Teams use their two process maps (the current-state process and the future-state process) plus their baseline data to calculate a series of "before" and "after" measures. These show in numeric fashion the impact of the future state once it's implemented.

For example, teams add up the number of steps in each process, and they calculate the percentage reduction. This shows the degree to which the process is being simplified. They calculate reductions in the number of handoffs, loopbacks, and other causes of delay. They determine when any backlog will be eliminated.

Teams also seek out savings. Included are direct dollar savings from reduced expenses. For example, if improvements will require less paper, the savings will add up over time. That's the case in this photo, which shows team calculations right down to the penny.

Other savings are indirect but no less important. The biggest among these is redirected work hours. Most transformed processes require fewer labor hours due to all the gains in efficiency. These hours can then be redirected to other work that is mission-critical – work where employees can truly add value and make a difference for their customers.Photo: CREATING A SCOREBOARD:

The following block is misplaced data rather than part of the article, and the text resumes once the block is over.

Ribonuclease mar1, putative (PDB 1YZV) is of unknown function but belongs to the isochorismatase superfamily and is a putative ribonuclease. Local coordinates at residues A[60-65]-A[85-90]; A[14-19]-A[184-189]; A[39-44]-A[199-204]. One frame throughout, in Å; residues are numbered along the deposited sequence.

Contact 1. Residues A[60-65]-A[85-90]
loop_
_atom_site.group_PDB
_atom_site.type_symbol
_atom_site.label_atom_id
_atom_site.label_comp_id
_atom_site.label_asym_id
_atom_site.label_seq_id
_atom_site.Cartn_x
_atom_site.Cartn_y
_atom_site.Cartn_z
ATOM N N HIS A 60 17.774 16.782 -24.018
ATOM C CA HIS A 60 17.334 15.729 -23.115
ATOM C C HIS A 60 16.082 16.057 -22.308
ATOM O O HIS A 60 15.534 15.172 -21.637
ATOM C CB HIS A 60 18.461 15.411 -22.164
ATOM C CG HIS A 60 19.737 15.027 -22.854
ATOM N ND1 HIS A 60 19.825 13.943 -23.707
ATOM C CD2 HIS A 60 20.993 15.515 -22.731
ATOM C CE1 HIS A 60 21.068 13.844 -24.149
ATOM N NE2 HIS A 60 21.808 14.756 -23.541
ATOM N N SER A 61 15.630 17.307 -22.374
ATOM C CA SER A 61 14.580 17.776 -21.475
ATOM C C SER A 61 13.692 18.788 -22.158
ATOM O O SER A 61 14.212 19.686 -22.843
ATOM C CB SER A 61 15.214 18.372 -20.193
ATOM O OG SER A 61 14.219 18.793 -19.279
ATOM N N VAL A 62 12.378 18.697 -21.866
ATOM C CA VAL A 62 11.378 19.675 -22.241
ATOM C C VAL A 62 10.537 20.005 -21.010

Also toward the end of their Kaizen event, team members decide on a set of measures that they will routinely track going forward – measures that will keep them aware and up to date on how well their process is performing. They also determine how these measures will be displayed, because the visual component is an important part of helping people understand what's going on.

Every sporting event makes prominent use of a scoreboard. People rely on it to keep them informed and engaged. It's similar at work. A well-displayed set of meaningful metrics will keep people focused on what matters most when it comes to their work process.Photo: PLANNING IT OUT:

As they're thinking through all of the implementation steps that need to begin as soon as the Kaizen event ends, team members build a schedule of activities. Nothing is assumed or left to guesswork – everything is written down and scheduled.

Timelines (like the one in the photo) are important tools for ensuring accountability. Also, they  sustain momentum, which is crucial as teams move from their week-long Kaizen event to implementation.Photo: MAKING IT CLEAR: